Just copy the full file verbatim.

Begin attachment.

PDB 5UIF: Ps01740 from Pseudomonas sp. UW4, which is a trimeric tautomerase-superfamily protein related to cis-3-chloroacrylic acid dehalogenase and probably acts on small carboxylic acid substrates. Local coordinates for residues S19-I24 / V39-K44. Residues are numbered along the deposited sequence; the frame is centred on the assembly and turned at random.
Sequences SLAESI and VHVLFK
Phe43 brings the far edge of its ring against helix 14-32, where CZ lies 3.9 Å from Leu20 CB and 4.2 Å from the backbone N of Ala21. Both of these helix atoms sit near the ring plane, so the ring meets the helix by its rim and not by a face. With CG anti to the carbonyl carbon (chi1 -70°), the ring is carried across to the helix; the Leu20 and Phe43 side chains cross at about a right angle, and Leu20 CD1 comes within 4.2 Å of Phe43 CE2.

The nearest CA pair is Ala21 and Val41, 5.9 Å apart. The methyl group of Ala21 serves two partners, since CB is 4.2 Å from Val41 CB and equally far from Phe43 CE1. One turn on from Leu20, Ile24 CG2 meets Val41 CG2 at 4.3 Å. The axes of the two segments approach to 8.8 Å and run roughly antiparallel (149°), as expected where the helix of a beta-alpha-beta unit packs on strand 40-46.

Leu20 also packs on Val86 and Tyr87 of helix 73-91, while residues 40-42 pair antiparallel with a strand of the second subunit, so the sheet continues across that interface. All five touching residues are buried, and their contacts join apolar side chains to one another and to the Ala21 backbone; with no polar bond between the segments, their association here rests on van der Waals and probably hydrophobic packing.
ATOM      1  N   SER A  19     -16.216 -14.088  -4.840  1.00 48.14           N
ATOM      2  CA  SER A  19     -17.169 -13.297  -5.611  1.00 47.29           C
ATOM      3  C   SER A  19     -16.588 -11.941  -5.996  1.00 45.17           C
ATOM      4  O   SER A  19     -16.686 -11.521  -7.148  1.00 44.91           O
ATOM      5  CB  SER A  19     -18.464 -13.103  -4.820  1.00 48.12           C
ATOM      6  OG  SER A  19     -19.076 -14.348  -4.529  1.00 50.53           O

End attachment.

PDB 5UIF: Ps01740 from Pseudomonas sp. UW4, which is a trimeric tautomerase-superfamily protein related to cis-3-chloroacrylic acid dehalogenase and probably acts on small carboxylic acid substrates. Local coordinates for residues S19-I24 / V39-K44. Residues are numbered along the deposited sequence; the frame is centred on the assembly and turned at random.
Sequences SLAESI and VHVLFK
Phe43 brings the far edge of its ring against helix 14-32, where CZ lies 3.9 Å from Leu20 CB and 4.2 Å from the backbone N of Ala21. Both of these helix atoms sit near the ring plane, so the ring meets the helix by its rim and not by a face. With CG anti to the carbonyl carbon (chi1 -70°), the ring is carried across to the helix; the Leu20 and Phe43 side chains cross at about a right angle, and Leu20 CD1 comes within 4.2 Å of Phe43 CE2.

The nearest CA pair is Ala21 and Val41, 5.9 Å apart. The methyl group of Ala21 serves two partners, since CB is 4.2 Å from Val41 CB and equally far from Phe43 CE1. One turn on from Leu20, Ile24 CG2 meets Val41 CG2 at 4.3 Å. The axes of the two segments approach to 8.8 Å and run roughly antiparallel (149°), as expected where the helix of a beta-alpha-beta unit packs on strand 40-46.

Leu20 also packs on Val86 and Tyr87 of helix 73-91, while residues 40-42 pair antiparallel with a strand of the second subunit, so the sheet continues across that interface. All five touching residues are buried, and their contacts join apolar side chains to one another and to the Ala21 backbone; with no polar bond between the segments, their association here rests on van der Waals and probably hydrophobic packing.
ATOM      1  N   SER A  19     -16.216 -14.088  -4.840  1.00 48.14           N
ATOM      2  CA  SER A  19     -17.169 -13.297  -5.611  1.00 47.29           C
ATOM      3  C   SER A  19     -16.588 -11.941  -5.996  1.00 45.17           C
ATOM      4  O   SER A  19     -16.686 -11.521  -7.148  1.00 44.91           O
ATOM      5  CB  SER A  19     -18.464 -13.103  -4.820  1.00 48.12           C
ATOM      6  OG  SER A  19     -19.076 -14.348  -4.529  1.00 50.53           O